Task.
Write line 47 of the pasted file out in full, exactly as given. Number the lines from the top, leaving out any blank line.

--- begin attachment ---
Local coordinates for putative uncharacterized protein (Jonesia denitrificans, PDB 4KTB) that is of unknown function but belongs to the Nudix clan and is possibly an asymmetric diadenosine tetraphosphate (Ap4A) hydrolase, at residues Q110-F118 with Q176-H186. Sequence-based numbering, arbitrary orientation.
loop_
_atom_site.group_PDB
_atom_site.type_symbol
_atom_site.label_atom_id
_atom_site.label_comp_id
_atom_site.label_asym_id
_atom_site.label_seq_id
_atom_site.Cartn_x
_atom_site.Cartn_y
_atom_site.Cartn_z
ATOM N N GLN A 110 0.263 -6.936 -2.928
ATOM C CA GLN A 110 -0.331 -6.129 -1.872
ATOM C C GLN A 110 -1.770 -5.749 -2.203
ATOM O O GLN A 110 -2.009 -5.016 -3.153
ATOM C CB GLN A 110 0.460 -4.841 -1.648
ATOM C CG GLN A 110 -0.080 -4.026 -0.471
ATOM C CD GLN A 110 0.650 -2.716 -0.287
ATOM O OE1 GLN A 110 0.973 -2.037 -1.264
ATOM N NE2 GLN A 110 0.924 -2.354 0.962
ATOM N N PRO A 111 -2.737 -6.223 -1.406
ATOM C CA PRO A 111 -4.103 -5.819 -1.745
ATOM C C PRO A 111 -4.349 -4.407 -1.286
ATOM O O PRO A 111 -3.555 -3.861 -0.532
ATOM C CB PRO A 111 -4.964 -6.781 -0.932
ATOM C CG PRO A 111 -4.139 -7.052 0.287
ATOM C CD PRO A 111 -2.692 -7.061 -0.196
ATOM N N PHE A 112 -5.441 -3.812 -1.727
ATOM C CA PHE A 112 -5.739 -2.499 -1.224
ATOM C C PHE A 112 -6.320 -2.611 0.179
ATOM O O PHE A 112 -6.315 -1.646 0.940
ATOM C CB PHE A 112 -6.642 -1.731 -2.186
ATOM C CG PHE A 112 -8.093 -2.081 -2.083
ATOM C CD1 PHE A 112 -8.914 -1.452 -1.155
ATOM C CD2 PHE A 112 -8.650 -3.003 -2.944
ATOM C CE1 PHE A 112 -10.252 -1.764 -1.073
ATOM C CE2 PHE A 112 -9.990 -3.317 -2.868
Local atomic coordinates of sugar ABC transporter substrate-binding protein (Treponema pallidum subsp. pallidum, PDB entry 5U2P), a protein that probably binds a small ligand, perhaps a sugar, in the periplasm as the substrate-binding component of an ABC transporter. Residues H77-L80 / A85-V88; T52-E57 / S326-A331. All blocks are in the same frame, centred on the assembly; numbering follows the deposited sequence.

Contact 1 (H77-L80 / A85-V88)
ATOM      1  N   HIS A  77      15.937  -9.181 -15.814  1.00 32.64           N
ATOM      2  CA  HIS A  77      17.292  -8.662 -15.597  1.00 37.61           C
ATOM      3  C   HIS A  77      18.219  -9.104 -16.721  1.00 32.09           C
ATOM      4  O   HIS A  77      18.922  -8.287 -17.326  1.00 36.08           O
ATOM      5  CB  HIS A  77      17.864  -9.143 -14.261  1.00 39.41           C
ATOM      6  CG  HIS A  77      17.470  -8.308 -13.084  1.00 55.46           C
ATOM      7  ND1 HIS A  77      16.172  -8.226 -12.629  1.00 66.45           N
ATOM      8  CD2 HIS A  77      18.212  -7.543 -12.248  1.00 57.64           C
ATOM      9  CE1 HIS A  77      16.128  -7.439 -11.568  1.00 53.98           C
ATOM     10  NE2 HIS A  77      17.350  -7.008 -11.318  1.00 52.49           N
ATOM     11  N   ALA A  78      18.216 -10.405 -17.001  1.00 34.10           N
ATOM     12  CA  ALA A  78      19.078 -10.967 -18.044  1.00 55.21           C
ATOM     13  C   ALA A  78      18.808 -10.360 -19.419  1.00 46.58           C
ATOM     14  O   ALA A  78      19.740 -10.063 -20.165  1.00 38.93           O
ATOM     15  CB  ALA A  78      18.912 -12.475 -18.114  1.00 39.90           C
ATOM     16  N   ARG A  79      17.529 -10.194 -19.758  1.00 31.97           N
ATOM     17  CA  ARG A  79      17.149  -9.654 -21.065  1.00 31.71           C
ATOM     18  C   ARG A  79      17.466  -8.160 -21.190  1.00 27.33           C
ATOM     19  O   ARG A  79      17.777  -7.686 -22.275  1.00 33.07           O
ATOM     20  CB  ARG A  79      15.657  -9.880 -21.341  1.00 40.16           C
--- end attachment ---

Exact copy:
ATOM      8  CD2 HIS A  77      18.212  -7.543 -12.248  1.00 57.64           C